Mahone Bay Summer Concerts 2016: Duo Concertante – Nancy Dahn (violin) and Timothy Steeves (piano)
Trinity United Church, Friday, July 15, 2016
It’s surely a sign that summer is flying past when half of the anticipated Mahone Bay Summer Concerts have now taken place. The second of four presentations happened Friday night in Trinity United, one of the three iconic churches famously portrayed in picture postcard images of the lovely seaside town, which provide the performance venues for the Music at the Three Churches concerts. Violinist Nancy Dahn has roots in the area, and it’s always great to welcome this busy duo home from life on the road and their teaching jobs at Memorial University in Newfoundland.
Duo Concertante is a busy touring husband and wife team, with performances this season alone in five provinces, the UK and Germany. They’ve also recently released a new two CD set recording of all six violin and keyboard sonatas by Bach, in addition to keeping up their busy teaching and master class schedule.
Their program in Mahone Bay included Bach’s Sonata in B minor, BWV 1014, works arranged for them by the late Clifford Crawley, and the major piece on the second half of the concert, César Franck’s Sonata in A major. It was a hot muggy night following a daytime 40 degree reading on the Humidex, but the audience enthusiastically received these works, and as always at the Three Churches concerts, enjoyed refreshments and chat on the lawn outside at intermission.
The second work in the first half was Tartinjana Seconda by Luigi Dallapiccola (which Timothy Steeves introduced by reminding us how much fun it is to say the composer’s name) and which sometimes reminded me of Bartok’s Romanian Dances – somewhat angular, assertive and occasionally strident. This is a short four- movement work by the twelve-tone composer, who died in 1975.
Before the concert we had read the unfolding news of the coup in Turkey, and with friends travelling throughout that country, it was this uneasy event that was on my mind during the variations in the last section – as the mainly minor movement ended a in triumphant major key.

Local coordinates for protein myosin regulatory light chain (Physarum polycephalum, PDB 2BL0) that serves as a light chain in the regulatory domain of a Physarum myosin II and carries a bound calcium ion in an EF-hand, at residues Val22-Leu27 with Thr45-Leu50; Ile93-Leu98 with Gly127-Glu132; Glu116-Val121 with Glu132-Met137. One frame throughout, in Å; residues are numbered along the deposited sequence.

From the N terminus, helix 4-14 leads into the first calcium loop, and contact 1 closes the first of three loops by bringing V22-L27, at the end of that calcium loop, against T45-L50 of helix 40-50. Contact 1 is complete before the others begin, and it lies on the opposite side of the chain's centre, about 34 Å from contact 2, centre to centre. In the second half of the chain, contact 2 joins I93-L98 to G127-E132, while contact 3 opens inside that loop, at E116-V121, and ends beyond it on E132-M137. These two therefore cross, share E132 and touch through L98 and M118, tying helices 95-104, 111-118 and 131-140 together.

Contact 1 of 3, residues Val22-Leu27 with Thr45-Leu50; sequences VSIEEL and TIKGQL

The three works written (“arranged” seems too simplistic a term for these piano-violin duos) by Clifford Crawley were virtuosic for both players. Luis Bonfa’s Black Orpheus (was that the tune snatched for A Day in the Life of a Fool?) ended ethereally with chromatic slides in the violin, and Crawley’s version of The Lark opened with an hommage to the familiar Lark Ascending on beautiful solo violin. It’s a Beautiful Day for Falling in Love by Richard Rodgers had a breezy waltz time with lots of piano glisses, finishing with a carousel-like ending.
The César Franck Sontata must be a tour de force for both players at the best of times, but in that hot setting, one felt for Duo Concertante; however, they never flagged, with their collaboration even extending to a key page turn in the piano part by violinist Dahn. I suppose it’s fair to say that the ending sounds very French? The work alternates between the sweet and the bombastic, with Dahn’s deliciously dark sounding violin in the low register resonating to the very back of the old wooden church. Bravo to the Duo C!
The previous night I was privileged to hear the great Canadian jazz pianist Oliver Jones and his trio in another hot church, this time at St. Matthew’s United in Halifax as part of the 2016 Jazz Festival. During intermission we learned of the terrible news from Nice, and it was much on my mind during the second half of that show, especially while the Trio performed Oscar Peterson’s Hymn to Freedom.
Sitting in a small church with a wooden roof in rural Nova Scotia, looking at the hand-lettered PEACE sign near the altar and a wall hanging of the three Mahone Bay churches with the familiar words, All Things Bright and Beautiful, it’s easier to feel small and safe. World events can seem a world away, and I was reminded again that we sometimes need to turn off our devices for a couple of hours, and let musicians like Duo Concertante and Oliver Jones restore our frayed edges in beauty.
You’ll get a chance to do this twice more this summer – another husband and wife team, Baritone Andrew Tees and pianist Kate Carver bring us Schubert’s magnificent Die Schöne Mullerin on Friday, August 12 in St. John’s Lutheran, and then it’s the Blue Engine String Quartet with soprano Suzie LeBlanc on Friday, August 26 at St. James Anglican. Unplug and head to Mahone Bay.